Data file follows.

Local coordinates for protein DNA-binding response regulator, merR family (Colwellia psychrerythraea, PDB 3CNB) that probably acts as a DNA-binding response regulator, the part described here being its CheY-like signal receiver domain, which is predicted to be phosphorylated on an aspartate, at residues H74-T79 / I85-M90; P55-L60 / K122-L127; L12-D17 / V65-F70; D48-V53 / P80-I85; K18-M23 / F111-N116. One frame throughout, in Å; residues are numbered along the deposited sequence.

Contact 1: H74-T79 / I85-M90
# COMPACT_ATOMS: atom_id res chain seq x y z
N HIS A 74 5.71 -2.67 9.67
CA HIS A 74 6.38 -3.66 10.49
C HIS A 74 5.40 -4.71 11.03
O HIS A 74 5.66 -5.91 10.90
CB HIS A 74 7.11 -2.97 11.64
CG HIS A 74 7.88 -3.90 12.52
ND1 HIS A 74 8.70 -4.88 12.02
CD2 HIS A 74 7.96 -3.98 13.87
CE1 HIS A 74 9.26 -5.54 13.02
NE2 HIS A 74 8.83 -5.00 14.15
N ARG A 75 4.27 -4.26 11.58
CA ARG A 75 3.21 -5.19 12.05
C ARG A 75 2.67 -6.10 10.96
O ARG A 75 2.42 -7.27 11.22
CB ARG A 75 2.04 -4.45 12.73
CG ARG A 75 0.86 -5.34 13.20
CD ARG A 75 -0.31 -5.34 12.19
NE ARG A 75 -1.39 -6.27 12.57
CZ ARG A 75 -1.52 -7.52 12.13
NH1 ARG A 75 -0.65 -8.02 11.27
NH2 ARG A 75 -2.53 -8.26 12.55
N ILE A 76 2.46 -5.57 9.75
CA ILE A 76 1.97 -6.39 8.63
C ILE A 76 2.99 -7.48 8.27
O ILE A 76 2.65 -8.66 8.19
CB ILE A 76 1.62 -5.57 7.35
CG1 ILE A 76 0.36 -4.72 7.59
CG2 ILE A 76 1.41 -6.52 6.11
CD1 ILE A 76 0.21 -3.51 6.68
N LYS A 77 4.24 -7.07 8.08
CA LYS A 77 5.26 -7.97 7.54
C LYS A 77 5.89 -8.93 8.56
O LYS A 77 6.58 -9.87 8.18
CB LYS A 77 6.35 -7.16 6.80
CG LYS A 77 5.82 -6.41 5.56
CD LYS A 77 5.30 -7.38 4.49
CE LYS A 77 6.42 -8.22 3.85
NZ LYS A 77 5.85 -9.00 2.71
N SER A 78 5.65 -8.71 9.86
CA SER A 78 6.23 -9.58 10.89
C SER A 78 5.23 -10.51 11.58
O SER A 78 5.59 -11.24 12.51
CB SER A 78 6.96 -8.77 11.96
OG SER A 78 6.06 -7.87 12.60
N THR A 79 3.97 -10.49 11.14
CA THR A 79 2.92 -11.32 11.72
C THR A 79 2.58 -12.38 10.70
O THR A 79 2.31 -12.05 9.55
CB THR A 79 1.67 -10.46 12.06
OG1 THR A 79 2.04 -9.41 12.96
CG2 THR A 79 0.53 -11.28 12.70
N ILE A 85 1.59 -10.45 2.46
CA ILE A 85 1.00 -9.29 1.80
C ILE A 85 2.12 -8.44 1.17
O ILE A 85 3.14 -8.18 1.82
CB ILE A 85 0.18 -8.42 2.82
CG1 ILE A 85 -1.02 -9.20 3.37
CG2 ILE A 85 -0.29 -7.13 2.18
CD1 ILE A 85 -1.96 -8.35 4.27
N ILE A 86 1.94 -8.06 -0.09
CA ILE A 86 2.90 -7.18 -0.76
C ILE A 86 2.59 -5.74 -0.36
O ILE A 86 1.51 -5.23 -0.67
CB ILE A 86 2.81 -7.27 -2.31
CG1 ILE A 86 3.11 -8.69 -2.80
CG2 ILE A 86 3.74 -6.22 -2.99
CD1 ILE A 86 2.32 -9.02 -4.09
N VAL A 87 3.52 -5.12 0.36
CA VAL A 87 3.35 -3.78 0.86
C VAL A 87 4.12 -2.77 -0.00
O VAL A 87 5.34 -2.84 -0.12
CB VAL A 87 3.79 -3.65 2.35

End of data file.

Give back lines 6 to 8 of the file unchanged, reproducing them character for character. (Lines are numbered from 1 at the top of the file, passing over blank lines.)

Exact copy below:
C HIS A 74 5.40 -4.71 11.03
O HIS A 74 5.66 -5.91 10.90
CB HIS A 74 7.11 -2.97 11.64